Welcome to Koggala Lake

Koggala Lake near Koggala in Sri Lanka is a freshwater lagoon which sits 9.8 feet (3 metres) above the sea level near the south coast of Sri Lanka.

Koggala itself is a small coastal town in Galle District in the Southern Province, Sri Lanka. Dotted with lots of mini islands, including Temple Island or Island Buddha Temple which has a Buddhist temple that is a magnet on poya (full moon) days. You can take a tour of the lake with our private dhoni and visit Cinnamon Island. Bordered by jungle and forest this is a landscape rich in wildlife.


A respected air-taxi service is operated by Cinnamon Air which offers daily scheduled flights to Koggala from Bandaranaike International Airport (Colombo International Airport), and their white dual-engine DeHavilland Twin Otter lands right on the water. This air taxi treats passengers to a bird’s-eye view over Koggala and is an excellent gateway to Mirissa, Habaradu, Waweligama, Thalpe, Tangalle and Rekawa.

Koggala Airport, the oldest in Sri Lanka, has its own interesting history stories to tell. Since the lake was used as a landing point for seaplanes when World War II was in its throes, a fixed water runway was built here and it became the largest flying-boat base in the eastern world. In June 1944, two Sunderlands (RAF flying boat patrol bombers) from Koggala were celebrated when they rescued wounded British Indian special forces from Burma. Next, Koggala played a part for the QEA/Imperial Airways route from London to Sydney. Because of the Japanese occupation of the Malay Peninsula they lost their crucial fuel stop-off point in Singapore and alternative route for Britain–Australia needed to be created at Koggala. A tarmac runway was developed for Air Ceylon after the war and this continued to be hub until 1978. As tranquil as Koggala is today, the current runway is still capable of servicing Sri Lanka Air Force planes.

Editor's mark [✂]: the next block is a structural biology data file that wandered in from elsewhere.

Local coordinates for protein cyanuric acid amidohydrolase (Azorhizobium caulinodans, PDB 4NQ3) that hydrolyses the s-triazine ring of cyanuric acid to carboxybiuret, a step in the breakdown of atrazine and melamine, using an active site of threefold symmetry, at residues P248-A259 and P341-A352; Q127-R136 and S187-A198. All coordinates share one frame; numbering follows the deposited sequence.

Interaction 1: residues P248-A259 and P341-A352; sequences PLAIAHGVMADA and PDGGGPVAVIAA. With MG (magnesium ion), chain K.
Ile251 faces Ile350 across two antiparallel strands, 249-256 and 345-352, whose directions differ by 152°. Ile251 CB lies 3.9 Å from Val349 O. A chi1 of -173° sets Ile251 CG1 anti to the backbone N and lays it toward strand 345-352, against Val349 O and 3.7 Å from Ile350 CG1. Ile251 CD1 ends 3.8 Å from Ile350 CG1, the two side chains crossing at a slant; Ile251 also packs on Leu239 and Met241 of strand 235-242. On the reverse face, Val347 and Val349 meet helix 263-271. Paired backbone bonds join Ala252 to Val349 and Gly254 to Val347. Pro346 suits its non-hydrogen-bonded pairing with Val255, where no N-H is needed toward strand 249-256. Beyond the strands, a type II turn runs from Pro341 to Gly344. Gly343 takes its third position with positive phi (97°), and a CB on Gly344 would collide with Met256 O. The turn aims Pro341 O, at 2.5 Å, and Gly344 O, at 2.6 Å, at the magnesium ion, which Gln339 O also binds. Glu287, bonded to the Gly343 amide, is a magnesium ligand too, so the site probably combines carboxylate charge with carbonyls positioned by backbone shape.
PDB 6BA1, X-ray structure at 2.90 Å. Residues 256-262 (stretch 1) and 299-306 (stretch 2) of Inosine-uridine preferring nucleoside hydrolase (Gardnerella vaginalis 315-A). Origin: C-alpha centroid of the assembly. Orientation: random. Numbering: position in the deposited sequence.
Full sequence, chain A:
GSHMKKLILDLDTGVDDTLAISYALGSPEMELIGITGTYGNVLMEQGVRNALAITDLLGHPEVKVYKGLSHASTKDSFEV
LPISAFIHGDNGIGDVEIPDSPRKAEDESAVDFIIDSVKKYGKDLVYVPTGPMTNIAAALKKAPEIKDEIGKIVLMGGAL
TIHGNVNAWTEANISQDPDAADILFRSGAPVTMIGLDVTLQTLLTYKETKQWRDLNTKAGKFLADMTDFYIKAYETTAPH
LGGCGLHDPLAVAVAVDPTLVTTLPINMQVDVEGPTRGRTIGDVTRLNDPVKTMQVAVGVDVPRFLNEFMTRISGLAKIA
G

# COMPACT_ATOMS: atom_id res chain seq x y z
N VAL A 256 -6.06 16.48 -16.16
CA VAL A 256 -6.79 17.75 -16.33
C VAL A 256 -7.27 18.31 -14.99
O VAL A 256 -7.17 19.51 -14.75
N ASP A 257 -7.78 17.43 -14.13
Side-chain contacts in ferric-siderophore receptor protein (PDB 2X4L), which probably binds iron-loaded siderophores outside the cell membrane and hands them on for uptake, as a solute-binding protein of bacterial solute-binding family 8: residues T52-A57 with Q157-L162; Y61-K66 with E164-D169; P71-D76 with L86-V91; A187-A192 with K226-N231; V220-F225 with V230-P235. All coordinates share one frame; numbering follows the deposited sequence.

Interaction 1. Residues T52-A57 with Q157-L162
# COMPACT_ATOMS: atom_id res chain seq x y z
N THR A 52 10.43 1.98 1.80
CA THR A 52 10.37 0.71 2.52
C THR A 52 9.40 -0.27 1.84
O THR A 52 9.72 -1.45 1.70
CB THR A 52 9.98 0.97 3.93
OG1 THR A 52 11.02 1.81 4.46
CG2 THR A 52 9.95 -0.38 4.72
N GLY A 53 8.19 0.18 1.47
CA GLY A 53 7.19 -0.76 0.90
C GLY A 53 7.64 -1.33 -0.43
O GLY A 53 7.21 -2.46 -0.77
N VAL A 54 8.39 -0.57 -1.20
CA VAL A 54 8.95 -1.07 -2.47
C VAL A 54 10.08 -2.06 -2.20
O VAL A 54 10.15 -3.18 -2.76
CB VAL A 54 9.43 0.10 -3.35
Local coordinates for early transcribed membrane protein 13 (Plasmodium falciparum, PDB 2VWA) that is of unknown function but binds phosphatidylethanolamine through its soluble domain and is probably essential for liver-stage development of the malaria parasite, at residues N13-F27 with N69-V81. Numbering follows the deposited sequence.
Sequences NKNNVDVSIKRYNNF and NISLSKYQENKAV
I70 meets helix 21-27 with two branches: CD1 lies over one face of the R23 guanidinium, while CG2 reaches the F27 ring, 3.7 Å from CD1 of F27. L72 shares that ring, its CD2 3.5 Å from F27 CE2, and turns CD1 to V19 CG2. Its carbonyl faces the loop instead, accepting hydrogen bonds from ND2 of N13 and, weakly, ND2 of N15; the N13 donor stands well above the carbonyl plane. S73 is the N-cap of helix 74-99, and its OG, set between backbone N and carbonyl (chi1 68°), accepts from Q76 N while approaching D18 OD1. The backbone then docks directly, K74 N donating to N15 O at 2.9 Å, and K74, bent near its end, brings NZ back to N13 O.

What is Ayurveda?

Ayurvedic medicine is based on the principle that health and wellbeing depend on a balance between the mind, body, and spirit. 

Ayurveda, the name of this ancient health medical system combines the Sanskrit words ayur – meaning ‘life’ – and veda – translating as ‘science’ or ‘knowledge’. Holistic, healing and nourishing, it is one of the world’s oldest systems of wellness, targeting the cause of any ill health rather than simply treating the symptoms.

Ayurvedic practitioners look at interconnectedness of people with their health and the world around them, considering the prakriti – or body’s constitution and your dosha – the life forces.  The aim is always to restore the balance of the three doshas – Vata, Pitta, Kapha.

Ayurvedic physicians prescribe bespoke treatments which might involve herbal therapies, exercises or a special diet. Digestion – or agni – is the fire that gives your metabolism its life energy, or ojas. It is believed to be the most important function for health, growth and wellbeing. Since diet – paka – is an important factor in Ayurveda, our menu is local, seasonal and as organic as can be and many of the herbs, fruit and vegetables used in our cuisine are grown on our grounds – nutritious eating is at the heart of Tri’s philosophy.